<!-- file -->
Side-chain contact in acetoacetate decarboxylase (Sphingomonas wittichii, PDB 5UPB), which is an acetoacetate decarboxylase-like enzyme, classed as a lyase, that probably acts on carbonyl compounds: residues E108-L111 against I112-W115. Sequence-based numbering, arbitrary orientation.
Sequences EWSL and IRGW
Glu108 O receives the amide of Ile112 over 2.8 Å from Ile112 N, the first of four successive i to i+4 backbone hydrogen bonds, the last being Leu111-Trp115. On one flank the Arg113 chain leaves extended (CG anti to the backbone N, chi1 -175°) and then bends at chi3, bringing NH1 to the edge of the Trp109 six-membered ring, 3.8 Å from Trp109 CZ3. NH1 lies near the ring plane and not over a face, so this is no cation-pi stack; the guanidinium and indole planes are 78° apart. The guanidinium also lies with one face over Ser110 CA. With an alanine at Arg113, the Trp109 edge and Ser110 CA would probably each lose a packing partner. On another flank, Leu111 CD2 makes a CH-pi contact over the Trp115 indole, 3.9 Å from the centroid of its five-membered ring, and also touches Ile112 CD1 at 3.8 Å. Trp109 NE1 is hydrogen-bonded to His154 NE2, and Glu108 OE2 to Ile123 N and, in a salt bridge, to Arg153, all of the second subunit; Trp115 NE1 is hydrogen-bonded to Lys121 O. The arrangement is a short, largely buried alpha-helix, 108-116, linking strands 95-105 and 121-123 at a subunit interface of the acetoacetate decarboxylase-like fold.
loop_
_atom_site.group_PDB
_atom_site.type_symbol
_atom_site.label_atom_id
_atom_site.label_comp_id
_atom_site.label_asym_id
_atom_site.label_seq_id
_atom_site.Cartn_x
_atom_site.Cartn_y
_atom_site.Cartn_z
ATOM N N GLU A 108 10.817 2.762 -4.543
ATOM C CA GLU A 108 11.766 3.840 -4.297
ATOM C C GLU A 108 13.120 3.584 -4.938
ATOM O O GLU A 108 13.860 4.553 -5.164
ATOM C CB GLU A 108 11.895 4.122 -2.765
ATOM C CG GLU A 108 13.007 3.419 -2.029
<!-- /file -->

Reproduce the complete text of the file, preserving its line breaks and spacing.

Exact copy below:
Side-chain contact in acetoacetate decarboxylase (Sphingomonas wittichii, PDB 5UPB), which is an acetoacetate decarboxylase-like enzyme, classed as a lyase, that probably acts on carbonyl compounds: residues E108-L111 against I112-W115. Sequence-based numbering, arbitrary orientation.
Sequences EWSL and IRGW
Glu108 O receives the amide of Ile112 over 2.8 Å from Ile112 N, the first of four successive i to i+4 backbone hydrogen bonds, the last being Leu111-Trp115. On one flank the Arg113 chain leaves extended (CG anti to the backbone N, chi1 -175°) and then bends at chi3, bringing NH1 to the edge of the Trp109 six-membered ring, 3.8 Å from Trp109 CZ3. NH1 lies near the ring plane and not over a face, so this is no cation-pi stack; the guanidinium and indole planes are 78° apart. The guanidinium also lies with one face over Ser110 CA. With an alanine at Arg113, the Trp109 edge and Ser110 CA would probably each lose a packing partner. On another flank, Leu111 CD2 makes a CH-pi contact over the Trp115 indole, 3.9 Å from the centroid of its five-membered ring, and also touches Ile112 CD1 at 3.8 Å. Trp109 NE1 is hydrogen-bonded to His154 NE2, and Glu108 OE2 to Ile123 N and, in a salt bridge, to Arg153, all of the second subunit; Trp115 NE1 is hydrogen-bonded to Lys121 O. The arrangement is a short, largely buried alpha-helix, 108-116, linking strands 95-105 and 121-123 at a subunit interface of the acetoacetate decarboxylase-like fold.
loop_
_atom_site.group_PDB
_atom_site.type_symbol
_atom_site.label_atom_id
_atom_site.label_comp_id
_atom_site.label_asym_id
_atom_site.label_seq_id
_atom_site.Cartn_x
_atom_site.Cartn_y
_atom_site.Cartn_z
ATOM N N GLU A 108 10.817 2.762 -4.543
ATOM C CA GLU A 108 11.766 3.840 -4.297
ATOM C C GLU A 108 13.120 3.584 -4.938
ATOM O O GLU A 108 13.860 4.553 -5.164
ATOM C CB GLU A 108 11.895 4.122 -2.765
ATOM C CG GLU A 108 13.007 3.419 -2.029